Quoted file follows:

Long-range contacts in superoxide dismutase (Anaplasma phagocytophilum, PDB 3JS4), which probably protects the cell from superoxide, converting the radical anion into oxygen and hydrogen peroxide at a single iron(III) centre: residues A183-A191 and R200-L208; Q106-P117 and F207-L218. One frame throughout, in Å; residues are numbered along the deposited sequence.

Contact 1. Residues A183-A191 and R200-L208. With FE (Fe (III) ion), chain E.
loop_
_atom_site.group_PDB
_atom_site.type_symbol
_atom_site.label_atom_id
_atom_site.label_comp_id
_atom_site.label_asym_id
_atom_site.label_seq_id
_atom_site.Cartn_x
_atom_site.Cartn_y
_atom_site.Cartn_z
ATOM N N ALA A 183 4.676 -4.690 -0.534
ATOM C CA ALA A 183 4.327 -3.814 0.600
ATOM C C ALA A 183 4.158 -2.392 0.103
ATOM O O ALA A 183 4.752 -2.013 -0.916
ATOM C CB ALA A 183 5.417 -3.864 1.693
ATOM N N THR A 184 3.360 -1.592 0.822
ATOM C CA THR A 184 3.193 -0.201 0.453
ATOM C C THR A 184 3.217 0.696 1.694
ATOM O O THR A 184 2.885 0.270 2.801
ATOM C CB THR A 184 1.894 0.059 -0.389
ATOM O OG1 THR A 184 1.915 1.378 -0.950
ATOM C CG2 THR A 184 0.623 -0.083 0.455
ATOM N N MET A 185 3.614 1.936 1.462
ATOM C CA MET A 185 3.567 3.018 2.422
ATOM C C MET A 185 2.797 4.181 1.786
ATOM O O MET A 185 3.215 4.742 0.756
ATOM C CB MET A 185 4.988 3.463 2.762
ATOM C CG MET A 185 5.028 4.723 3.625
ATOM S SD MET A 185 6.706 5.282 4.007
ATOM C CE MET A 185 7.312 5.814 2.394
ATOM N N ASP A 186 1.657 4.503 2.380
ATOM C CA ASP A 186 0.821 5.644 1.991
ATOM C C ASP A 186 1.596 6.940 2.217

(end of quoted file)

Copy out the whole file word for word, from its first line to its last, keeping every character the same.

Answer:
Long-range contacts in superoxide dismutase (Anaplasma phagocytophilum, PDB 3JS4), which probably protects the cell from superoxide, converting the radical anion into oxygen and hydrogen peroxide at a single iron(III) centre: residues A183-A191 and R200-L208; Q106-P117 and F207-L218. One frame throughout, in Å; residues are numbered along the deposited sequence.

Contact 1. Residues A183-A191 and R200-L208. With FE (Fe (III) ion), chain E.
loop_
_atom_site.group_PDB
_atom_site.type_symbol
_atom_site.label_atom_id
_atom_site.label_comp_id
_atom_site.label_asym_id
_atom_site.label_seq_id
_atom_site.Cartn_x
_atom_site.Cartn_y
_atom_site.Cartn_z
ATOM N N ALA A 183 4.676 -4.690 -0.534
ATOM C CA ALA A 183 4.327 -3.814 0.600
ATOM C C ALA A 183 4.158 -2.392 0.103
ATOM O O ALA A 183 4.752 -2.013 -0.916
ATOM C CB ALA A 183 5.417 -3.864 1.693
ATOM N N THR A 184 3.360 -1.592 0.822
ATOM C CA THR A 184 3.193 -0.201 0.453
ATOM C C THR A 184 3.217 0.696 1.694
ATOM O O THR A 184 2.885 0.270 2.801
ATOM C CB THR A 184 1.894 0.059 -0.389
ATOM O OG1 THR A 184 1.915 1.378 -0.950
ATOM C CG2 THR A 184 0.623 -0.083 0.455
ATOM N N MET A 185 3.614 1.936 1.462
ATOM C CA MET A 185 3.567 3.018 2.422
ATOM C C MET A 185 2.797 4.181 1.786
ATOM O O MET A 185 3.215 4.742 0.756
ATOM C CB MET A 185 4.988 3.463 2.762
ATOM C CG MET A 185 5.028 4.723 3.625
ATOM S SD MET A 185 6.706 5.282 4.007
ATOM C CE MET A 185 7.312 5.814 2.394
ATOM N N ASP A 186 1.657 4.503 2.380
ATOM C CA ASP A 186 0.821 5.644 1.991
ATOM C C ASP A 186 1.596 6.940 2.217